While future blogs will tackle some of the technical nuances of the Final Rules, this blog will provide some context by answering a few high-level questions:

1. Who should pay attention to these Final Rules? Healthcare providers, health IT developers, health information exchanges, health information networks, electronic health record (EHR) vendors, and insurers participating in CMS programs (for purposes of this blog, these stakeholders are collectively referred to as “health care organizations,” although as discussed in future posts, they often have different interests and obligations under the Final Rules).

2. What is an API? ”API” stands for application programming interface. An API is essentially a software intermediary that allows two applications to talk to each other using standardized language.

3. What does the CMS Final Rule cover? The CMS Final Rule requires states and certain health care organizations to develop APIs that allow patients, medical providers, and insurers to access specific categories of data. The rule is intended to improve patient access to health information and standardize the types of health information that can be shared. For example, patients will be able to request access to their medical records via third-party apps, and payers may deny access only under specific circumstances. The CMS Rule also requires payers to provide information about in-network providers and exchange information with other insurers in the event a patient enrolls with a new insurance company.

4. What does the ONC Final Rule cover? The ONC Final Rule imposes standardized protocols to allow networks and software applications to talk to one another. Basically, the ONC Final Rule requires insurers, medical providers, IT vendors, and health exchanges to speak the same language. This is accomplished through updated and standardized health IT certification requirements, data classifications, and systematic requirements for APIs. The ONC Rule also implements the information blocking provisions of the 21st Century Cures Act.

5. When will the rules take effect? United States Department of Health and Human Services (HHS) recently issued guidance stating that it was extending some enforcement deadlines. Below are just a few of the new compliance deadlines relevant to hospital and payer organizations:

·        Spring 2020: Hospitals must be able to demonstrate that they comply with patient admission, discharge, andtransfer (ADT) event notification procedures required by the CMS Rule.

·        July 1, 2021: Payers must make a PatientAccess API available so patients’ third-party apps can access medical records via the API.

·        July 1, 2021: Payers must make a Provider Directory API available, so patients know which providers are in network.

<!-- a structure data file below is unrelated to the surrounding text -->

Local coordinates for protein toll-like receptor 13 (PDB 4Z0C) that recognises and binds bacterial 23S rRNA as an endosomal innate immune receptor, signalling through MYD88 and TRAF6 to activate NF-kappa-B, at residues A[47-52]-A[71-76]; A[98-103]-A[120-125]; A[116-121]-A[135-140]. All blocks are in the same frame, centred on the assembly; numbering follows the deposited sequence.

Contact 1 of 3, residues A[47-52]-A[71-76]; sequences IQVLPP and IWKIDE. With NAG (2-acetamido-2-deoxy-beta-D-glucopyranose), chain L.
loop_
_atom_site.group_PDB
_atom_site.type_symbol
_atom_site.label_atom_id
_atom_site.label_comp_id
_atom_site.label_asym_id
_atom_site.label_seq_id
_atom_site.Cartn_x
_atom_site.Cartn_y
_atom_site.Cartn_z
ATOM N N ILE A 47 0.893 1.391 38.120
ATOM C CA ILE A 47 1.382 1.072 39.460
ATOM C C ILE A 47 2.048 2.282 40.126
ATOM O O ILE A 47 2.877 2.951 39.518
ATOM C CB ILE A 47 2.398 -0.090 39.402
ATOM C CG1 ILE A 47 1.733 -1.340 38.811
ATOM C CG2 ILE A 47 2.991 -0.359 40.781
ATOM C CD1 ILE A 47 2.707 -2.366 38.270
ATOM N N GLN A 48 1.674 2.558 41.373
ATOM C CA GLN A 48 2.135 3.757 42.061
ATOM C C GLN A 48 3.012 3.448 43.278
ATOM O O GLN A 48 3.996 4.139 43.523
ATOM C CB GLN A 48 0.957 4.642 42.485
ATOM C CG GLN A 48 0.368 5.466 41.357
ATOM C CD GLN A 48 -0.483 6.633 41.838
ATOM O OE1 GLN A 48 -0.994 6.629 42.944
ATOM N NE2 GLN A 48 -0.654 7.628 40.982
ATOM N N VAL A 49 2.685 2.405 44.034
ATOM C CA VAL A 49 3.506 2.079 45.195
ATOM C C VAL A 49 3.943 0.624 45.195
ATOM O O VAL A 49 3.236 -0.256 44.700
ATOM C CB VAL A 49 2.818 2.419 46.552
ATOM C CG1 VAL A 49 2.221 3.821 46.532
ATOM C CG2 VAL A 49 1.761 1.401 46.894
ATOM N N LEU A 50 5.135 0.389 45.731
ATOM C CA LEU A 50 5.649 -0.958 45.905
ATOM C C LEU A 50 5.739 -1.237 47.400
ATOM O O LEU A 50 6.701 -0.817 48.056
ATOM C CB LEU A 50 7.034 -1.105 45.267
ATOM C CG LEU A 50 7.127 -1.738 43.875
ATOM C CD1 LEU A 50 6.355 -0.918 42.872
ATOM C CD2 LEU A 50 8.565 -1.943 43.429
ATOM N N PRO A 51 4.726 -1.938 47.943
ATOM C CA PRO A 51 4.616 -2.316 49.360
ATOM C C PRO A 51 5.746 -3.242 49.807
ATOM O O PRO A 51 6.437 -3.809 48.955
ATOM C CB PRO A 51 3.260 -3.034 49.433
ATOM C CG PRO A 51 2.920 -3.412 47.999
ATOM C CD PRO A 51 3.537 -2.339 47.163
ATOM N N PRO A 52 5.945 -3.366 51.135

The Final Rules represent a complete overhaul of well-established standards and an introduction of new and highly technical requirements with compliance deadlines as early as Spring 2021. Now is the ideal time for health care organizations to assess compliance requirements, contract with vendors, and develop a compliance framework. Beckage attorneys are uniquely experienced to help health organizations and tech companies of all sizes to navigate the complicated maze of legal and practical considerations raised by these and other health law regulations.

*Attorney Advertising. Prior results do not guarantee future outcomes.

Subscribe to our newsletter.

TelemedicineOffice of Civil Rights Empowers Health Care Providers to Provide Telehealth Services

Office of Civil Rights Empowers Health Care Providers to Provide Telehealth Services

On March 17, 2020, in light of the COVID-19 nationwide public health emergency, the Office of Civil Rights (OCR) announced that it will refrain from imposing penalties for noncompliance with HIPAA regulations in the context of good faith provision of telehealth. This significant Notification of Enforcement discretion allows health care providers to use“non-public facing” remote communications, such as audio or video communication technology, to provide telehealth to patients during this emergency environment. OCR clarified that the exercise of discretion applies to telehealth provided for any reason, not just for diagnosis or treatment of COVID-19. Providers may use video chat applications via phone or desktop computer, including Apple FaceTime, Facebook Messenger video chat, Google Hangouts video, or Skype. However, “public facing” applications such as “Facebook Live,Twitch, TikTok, and similar video communication applications . . . should not be used in the provision of telehealth.” 

OCR encouraged providers to notify patients that these third-party applications potentially introduce privacy risks, and that they should enable all available encryption and privacy modes when using these applications. Although OCR will not impose penalties against providers for failing to execute a Business Associate Agreement (BAA) with the video communication vendors, OCR suggested that providers should nevertheless seek to provide telehealth services through HIPAA-compliant technology vendors that will enter into a BAA.

For more information about the telehealth Exercise of Discretion, see: https://www.hhs.gov/hipaa/for-professionals/special-topics/emergency-preparedness/notification-enforcement-discretion-telehealth/index.html

Note that this is just one example of the discretion federal agencies may exercise in the context of a national emergency. See also: https://www.phe.gov/Preparedness/legal/Pages/phedeclaration.aspx for more information about regulatory discretion in the context of the Department of Health and Human Service’s recent Public Health Emergency Declaration.

Beckage attorneys, including our seasoned health care attorneys, are at the ready to help your organization navigate the use of telehealth services during these unprecedented times. Our experienced team understands the nuances associated with the intersection of healthcare, law and technology and can provide practical know-how related to the provision of telehealth services.  

*Attorney Advertising. Prior Results Do Not Guarantee A Similar Outcome.

Subscribe to our newsletter.